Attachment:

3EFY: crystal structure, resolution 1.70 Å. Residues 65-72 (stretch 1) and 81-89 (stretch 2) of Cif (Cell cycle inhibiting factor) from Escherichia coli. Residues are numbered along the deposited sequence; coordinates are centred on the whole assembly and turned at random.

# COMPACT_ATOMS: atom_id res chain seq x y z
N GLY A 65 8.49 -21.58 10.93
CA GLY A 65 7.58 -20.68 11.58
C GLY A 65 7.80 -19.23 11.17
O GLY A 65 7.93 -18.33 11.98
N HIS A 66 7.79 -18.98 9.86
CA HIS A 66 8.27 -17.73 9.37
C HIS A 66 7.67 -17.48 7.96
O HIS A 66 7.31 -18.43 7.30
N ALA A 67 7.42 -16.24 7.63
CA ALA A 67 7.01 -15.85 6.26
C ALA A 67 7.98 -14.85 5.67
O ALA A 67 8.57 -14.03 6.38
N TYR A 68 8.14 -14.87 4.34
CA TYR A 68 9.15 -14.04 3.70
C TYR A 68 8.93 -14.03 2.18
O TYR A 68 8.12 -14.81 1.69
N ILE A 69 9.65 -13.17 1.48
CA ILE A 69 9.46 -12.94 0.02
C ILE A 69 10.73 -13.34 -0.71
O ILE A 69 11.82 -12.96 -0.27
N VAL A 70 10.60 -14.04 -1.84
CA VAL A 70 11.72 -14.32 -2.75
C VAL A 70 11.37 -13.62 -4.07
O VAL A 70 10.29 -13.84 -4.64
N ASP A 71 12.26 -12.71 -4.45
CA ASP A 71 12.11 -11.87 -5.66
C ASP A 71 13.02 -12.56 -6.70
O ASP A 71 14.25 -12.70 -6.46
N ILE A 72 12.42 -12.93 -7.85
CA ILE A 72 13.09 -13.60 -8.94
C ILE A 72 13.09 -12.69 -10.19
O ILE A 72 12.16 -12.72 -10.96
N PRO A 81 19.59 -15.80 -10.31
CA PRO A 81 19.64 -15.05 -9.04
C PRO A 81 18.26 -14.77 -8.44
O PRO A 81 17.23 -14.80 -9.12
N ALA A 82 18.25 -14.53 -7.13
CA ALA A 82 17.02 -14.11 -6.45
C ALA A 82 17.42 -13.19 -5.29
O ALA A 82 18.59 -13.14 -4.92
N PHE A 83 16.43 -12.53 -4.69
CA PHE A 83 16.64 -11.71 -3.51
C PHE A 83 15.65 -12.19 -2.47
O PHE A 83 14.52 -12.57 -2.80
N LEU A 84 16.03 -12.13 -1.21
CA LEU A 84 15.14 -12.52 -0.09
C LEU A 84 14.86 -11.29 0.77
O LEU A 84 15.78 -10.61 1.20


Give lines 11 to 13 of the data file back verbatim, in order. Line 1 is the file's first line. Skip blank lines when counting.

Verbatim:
N ALA A 67 7.42 -16.24 7.63
CA ALA A 67 7.01 -15.85 6.26
C ALA A 67 7.98 -14.85 5.67